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Jo C.
Jo C., Barrister
Category: Law
Satisfied Customers: 70417
Experience:  Over 5 years in practice
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I have received a letter from Premier Park stating that I was

Resolved Question:

I have received a letter from Premier Park stating that I was issued a PCN on 6th February 2014 and now owe them £100 for a £3 car park charge for paring in Goals carpark at Elmers End South London. Although I regularly park there and pay the fee. I am sure that I have never parked without paying except on one occurrence when the machines were not working and then I paid Goals that evening when their staff were available. I cannot remember if this was 6th Feb but Goals assure me that their machines were working at the time. The letter from Premier was the first communication on this matter, it arrived this week and I have never had a PCN attached to the car (or anywhere else for that matter). What should I do, ignore it or challenge it?
Submitted: 3 years ago.
Category: Law
Expert:  Jo C. replied 3 years ago.
Hi.

Thank you for your question. My name is XXXXX XXXXX I will try to help with this.

Are you the registered keeper of the vehicle please?
Customer: replied 3 years ago.

Yes I am

Expert:  Jo C. replied 3 years ago.
Thanks.

This is a private land fine. They are not parking fines whatever they may look like. I realise that many of them mimic those issued by the council or the police but they do not have the same authority.

A private land firm is not an emanation of the state. It does not have the right to punish you for the manner of your parking any more than your neighbours do.

This is essentially an invoice arising from a civil dispute. They say that you accepted a contract by parking there and breached it by staying too long or otherwise parking at variance with the contract.

Private land fines used to be very easy to escape by refusing the details of the driver. They only have a contract with the driver. Unfortunately the Protection of Freedoms Act came into force in October 2012 and it makes the registered keeper liable for the penalty if he does not disclose the details of the driver within 28 days.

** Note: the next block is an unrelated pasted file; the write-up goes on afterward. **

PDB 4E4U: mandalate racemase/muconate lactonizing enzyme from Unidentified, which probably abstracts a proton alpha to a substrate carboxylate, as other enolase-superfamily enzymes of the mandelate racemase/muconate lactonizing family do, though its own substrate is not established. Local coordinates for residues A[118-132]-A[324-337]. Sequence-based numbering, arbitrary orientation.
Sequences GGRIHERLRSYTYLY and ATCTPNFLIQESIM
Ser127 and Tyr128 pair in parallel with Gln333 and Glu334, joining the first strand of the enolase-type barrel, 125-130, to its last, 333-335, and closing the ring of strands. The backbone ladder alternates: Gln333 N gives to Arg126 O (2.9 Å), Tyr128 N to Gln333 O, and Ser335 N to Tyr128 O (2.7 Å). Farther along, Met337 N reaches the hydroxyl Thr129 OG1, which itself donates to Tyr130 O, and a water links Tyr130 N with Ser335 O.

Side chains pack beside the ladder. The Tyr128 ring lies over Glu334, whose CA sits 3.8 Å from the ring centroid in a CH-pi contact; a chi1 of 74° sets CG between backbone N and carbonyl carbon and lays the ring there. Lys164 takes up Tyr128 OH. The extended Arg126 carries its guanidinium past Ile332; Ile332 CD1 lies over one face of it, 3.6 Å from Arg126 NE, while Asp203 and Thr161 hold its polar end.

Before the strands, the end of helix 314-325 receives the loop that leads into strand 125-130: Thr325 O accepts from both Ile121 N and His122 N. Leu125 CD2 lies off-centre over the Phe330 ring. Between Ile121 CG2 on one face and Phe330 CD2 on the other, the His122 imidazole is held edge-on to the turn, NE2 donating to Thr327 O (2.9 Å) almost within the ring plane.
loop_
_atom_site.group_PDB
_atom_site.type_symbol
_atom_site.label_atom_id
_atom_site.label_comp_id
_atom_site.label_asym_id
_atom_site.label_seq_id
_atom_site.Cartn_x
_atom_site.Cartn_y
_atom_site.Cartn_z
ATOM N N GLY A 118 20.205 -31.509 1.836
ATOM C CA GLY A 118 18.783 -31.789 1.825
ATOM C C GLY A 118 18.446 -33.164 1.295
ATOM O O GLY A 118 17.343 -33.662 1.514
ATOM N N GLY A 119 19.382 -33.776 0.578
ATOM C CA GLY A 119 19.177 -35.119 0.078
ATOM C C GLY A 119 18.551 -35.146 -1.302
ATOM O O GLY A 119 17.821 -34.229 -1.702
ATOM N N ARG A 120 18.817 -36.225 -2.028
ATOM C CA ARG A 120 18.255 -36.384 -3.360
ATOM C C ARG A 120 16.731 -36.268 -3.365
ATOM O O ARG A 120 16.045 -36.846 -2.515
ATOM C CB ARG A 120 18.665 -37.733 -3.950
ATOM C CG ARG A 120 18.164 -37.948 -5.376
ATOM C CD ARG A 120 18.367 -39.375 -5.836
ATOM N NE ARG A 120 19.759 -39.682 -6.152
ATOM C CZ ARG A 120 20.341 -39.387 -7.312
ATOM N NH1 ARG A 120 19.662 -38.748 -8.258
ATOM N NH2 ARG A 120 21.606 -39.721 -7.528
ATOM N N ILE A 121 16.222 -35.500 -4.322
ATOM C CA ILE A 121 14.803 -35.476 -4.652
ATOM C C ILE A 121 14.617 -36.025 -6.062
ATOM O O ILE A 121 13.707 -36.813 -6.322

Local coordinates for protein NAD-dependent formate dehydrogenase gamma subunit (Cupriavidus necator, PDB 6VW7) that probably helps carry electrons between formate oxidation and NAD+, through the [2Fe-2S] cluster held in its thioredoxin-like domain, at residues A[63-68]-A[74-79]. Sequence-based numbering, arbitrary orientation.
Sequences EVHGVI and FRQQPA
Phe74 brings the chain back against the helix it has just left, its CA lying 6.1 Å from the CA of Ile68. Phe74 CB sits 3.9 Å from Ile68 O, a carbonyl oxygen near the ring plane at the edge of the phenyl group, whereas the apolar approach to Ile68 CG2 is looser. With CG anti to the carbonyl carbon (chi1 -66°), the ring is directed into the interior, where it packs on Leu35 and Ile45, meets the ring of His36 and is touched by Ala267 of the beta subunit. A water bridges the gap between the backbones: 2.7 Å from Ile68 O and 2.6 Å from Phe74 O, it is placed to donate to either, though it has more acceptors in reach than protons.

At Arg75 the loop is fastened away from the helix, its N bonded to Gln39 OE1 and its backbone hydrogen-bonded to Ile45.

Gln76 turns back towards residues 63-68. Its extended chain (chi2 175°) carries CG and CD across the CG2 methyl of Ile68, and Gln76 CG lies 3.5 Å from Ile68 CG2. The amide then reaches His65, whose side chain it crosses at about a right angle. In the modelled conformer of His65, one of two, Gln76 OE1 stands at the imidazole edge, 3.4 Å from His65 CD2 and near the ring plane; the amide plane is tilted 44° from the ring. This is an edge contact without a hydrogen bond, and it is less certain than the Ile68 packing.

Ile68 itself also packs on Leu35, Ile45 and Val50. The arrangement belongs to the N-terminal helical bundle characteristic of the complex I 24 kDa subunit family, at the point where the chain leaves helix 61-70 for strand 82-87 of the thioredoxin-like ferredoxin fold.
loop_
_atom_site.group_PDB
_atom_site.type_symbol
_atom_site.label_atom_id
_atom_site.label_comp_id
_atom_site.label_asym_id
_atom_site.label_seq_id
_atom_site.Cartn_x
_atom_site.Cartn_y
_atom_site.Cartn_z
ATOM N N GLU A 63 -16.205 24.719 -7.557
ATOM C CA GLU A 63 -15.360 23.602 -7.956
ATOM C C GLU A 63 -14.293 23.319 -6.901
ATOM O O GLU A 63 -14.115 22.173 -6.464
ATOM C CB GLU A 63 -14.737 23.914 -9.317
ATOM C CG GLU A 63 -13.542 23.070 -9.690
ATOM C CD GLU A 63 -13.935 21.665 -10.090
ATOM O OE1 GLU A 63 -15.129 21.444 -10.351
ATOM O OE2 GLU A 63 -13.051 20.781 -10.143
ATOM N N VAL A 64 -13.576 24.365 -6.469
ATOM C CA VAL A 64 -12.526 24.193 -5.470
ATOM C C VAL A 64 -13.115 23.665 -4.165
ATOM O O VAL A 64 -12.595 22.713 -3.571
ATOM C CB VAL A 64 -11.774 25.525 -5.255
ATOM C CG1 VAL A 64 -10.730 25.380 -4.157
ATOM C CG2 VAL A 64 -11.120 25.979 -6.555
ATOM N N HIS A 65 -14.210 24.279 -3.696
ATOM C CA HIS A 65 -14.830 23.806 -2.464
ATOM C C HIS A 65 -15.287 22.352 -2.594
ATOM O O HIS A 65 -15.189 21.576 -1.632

All that means is that the claim runs against the registered keeper. It just makes it easier to find the person against whom there should be enforcement.

The chances are high that they will not sue. Even though the law has recently changed in their favour and they were quite aggressive in the beginning, they do not sue in the majority of cases.

If they do sue then they would only have a claim for the sum of the original fine plus about £35 in costs. They will send you debt collection letters in which they will threaten to sue you for their debt collection costs. Do not be intimidated by that. They have no claim for that.

Even if they do go to court, they would still have to prove that the signs are adequate and clear. Quite often they are not.

Also, they will have to prove that they have suffered loss. They may be able to claim a very small amount in administration costs but it is going to be the sum they are trying to claim from you. Their loss would seem to amount to no more than about £5.

They will send you some very nasty letters though. You will get debt collection letters making threats of legal action. They will probably get Graham Whyte solicitors to write to you as well. None of these are anything to worry about. It will not impact upon your credit history and it will not add to the costs.

Unless you actually get a court summons, none of these correspondences have any legal basis. If you do get a court summons then you can always part admit the claim and offer £5 for their loss.

Hope this helps. Please let me know if you need more information.
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